Business Without the Bullsh*t: 49 Secrets and Shortcuts You Need to Know

Business Without the Bullsh*t: 49 Secrets and Shortcuts You Need to Know by Geoffrey James Read Free Book Online

Book: Business Without the Bullsh*t: 49 Secrets and Shortcuts You Need to Know by Geoffrey James Read Free Book Online
Authors: Geoffrey James
yell at their employees. If your boss tries this management “technique,” you need to nip the situation in the bud. If you don’t, the behavior will recur and you’ll find yourself dreading every day at work.
1. REALIZE THAT THIS IS ABNORMAL BEHAVIOR.
    When bosses yell at employees, some employees assume that this is normal, if unpleasant, boss behavior. It’s not. Regardless of the business situation, regardless of how tense the boss becomes, you have the right to be treated with civility and respect.
    Bosses who vent anger and frustration on others in the workplace are being childish and self-indulgent. They are using other people as punching bags to calm their own fears and worries. Bullying is
abusive
.
2. DO NOT PLACATE.
    For many people, the first response when confronted with an angry boss is to stare aghast and then try to get the boss to calm down by apologizing—even if there’s no good reason the employee should be apologizing.
    Unfortunately, any attempt to placate somebody who is acting this way communicates that you consider the behavior acceptable and you’re willing to tolerate it. Instead, do the following:
3. RAISE YOUR OWN INTENSITY LEVEL.
    Bullies, like dogs, can smell fear. And, like dogs, they tend to back off when the other dog snarls back. Do not yell because that will escalate the conflict. Instead, match the intensity in the other person’s face and eyes.
    Think of it this way: what everybody (including your boss) wants is a connection—a sense that he or she is being heard. However, you can’t really connect with a boss if you’re wimping out. So glare back and prepare to put some steel in your voice.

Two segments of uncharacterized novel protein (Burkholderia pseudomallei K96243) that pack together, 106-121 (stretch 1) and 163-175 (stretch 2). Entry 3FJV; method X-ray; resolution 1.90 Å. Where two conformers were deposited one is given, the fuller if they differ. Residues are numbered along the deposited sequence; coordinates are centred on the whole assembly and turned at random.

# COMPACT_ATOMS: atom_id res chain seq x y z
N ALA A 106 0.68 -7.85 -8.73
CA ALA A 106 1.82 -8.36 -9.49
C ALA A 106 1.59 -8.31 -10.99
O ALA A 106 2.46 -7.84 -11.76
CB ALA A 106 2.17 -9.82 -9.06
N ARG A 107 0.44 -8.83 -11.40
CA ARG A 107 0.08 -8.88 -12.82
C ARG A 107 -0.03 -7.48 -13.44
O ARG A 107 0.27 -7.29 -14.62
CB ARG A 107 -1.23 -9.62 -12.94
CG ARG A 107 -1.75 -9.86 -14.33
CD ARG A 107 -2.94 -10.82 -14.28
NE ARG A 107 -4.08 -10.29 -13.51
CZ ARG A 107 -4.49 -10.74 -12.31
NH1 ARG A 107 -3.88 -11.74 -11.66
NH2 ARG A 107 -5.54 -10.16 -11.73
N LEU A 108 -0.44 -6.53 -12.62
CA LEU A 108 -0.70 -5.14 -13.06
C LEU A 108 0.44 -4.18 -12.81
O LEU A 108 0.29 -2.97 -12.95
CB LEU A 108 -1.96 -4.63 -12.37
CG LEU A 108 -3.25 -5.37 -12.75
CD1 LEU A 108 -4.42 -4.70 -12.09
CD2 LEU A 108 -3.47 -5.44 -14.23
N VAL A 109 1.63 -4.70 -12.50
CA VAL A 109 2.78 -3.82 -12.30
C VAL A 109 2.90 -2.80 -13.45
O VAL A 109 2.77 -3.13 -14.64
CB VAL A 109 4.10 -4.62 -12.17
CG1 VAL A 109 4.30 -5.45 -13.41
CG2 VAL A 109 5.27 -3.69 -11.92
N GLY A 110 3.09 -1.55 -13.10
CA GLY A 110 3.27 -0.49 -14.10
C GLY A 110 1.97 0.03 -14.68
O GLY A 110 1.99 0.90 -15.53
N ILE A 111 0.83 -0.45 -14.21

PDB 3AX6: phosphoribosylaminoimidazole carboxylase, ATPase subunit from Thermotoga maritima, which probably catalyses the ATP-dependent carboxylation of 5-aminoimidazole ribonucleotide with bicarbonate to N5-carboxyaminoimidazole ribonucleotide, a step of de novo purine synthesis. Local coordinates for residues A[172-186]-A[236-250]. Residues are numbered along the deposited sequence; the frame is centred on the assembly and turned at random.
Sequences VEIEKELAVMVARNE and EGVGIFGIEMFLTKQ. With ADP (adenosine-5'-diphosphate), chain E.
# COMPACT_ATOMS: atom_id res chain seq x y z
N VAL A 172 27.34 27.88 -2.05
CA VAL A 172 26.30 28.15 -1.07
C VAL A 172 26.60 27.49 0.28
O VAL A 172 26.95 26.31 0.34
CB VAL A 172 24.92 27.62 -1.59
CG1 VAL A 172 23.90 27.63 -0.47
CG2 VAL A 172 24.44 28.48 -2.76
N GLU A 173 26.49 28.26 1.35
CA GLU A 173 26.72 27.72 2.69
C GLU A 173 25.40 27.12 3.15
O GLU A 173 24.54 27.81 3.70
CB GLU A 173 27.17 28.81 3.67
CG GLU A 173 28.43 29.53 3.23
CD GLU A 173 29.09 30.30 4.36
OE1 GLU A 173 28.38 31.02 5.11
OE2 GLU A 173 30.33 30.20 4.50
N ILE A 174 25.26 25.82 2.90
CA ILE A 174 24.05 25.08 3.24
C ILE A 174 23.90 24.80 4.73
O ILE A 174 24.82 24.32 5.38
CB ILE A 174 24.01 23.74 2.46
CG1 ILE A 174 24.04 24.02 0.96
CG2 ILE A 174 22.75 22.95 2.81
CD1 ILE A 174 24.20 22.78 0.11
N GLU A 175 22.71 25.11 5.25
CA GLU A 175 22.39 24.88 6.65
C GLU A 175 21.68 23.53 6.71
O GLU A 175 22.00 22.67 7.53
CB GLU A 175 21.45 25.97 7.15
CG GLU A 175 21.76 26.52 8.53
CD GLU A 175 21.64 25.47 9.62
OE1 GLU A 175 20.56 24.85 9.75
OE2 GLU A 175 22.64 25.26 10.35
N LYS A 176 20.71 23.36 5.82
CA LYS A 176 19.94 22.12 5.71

4. CALL THE BULLY’S BLUFF.
    State that you’re willing to help resolve the problem that’s got the bully upset, but that you won’t tolerate abuse. Don’t mince words. Make it clear that you expect everyone around you, including your boss, to behave toward you in a civilized manner.
    Watch for the reaction. Nine times out of ten your boss will back down, because when reasonable people lose their tempers, they know that they’re behaving poorly and welcome the opportunity to recover their poise.
5. IF THE ABUSE CONTINUES, WALK AWAY.
    Sometimes, though, the bully will be so carried away by negative emotions that he or she won’t be able to stop. If so, state that you’ll be glad to discuss the matter once the bully is willing to treat you with the respect that you deserve.
    Then leave the immediate area or, if you’re on the phone, hang up. By doing so you are not only preventing abuse, you’re teaching thebully a lesson and saving the bully from further damaging his or her dignity.
6. DISTANCE YOURSELF FROM THE SITUATION.
    If the bully does not back down and you are forced to walk away or hang up, you’ll undoubtedly be either upset or angry yourself. If at all possible, do not interact with the other people with whom you work, lest you say something you’ll regret.
    Instead, go somewhere private and cope with your emotions in whatever way works for you. You may want to call a friend or family member to vent your frustration and get some moral support.
7. AFTER THE BULLY CALMS DOWN, DISCUSS THE ISSUE.
    Once you’ve demanded, and gotten, civil behavior—then and only then—address whatever problem has made the person so upset. When you start the conversation with the (now hopefully calmer) boss, explain that you are committed to resolving the issue.
    Be positive and be professional. Yes, it’s a shame that your boss lacks emotional strength and self-awareness, but the purpose of the conversation is to address a business issue, not to make the boss feel bad for acting like a jerk.
8. REASSESS THE RELATIONSHIP.
    Now comes the difficult part. Ask yourself, “Was this a one-time event or is this something that happens all the time?” If the event was unusual, let it slide. People are human. Sometimes they lose it.
    However, if this kind of crap is habitual, it’s time to

Similar Books

The Bookseller

Mark Pryor

The File on H.

Ismaíl Kadaré

Petronella & the Trogot

Cheryl Bentley

Draculas

F. Paul Wilson, Blake Crouch, Jeff Strand, Jack Kilborn, J. A. Konrath

Misunderstandings

Tiffany King

Slipping

Y. Blak Moore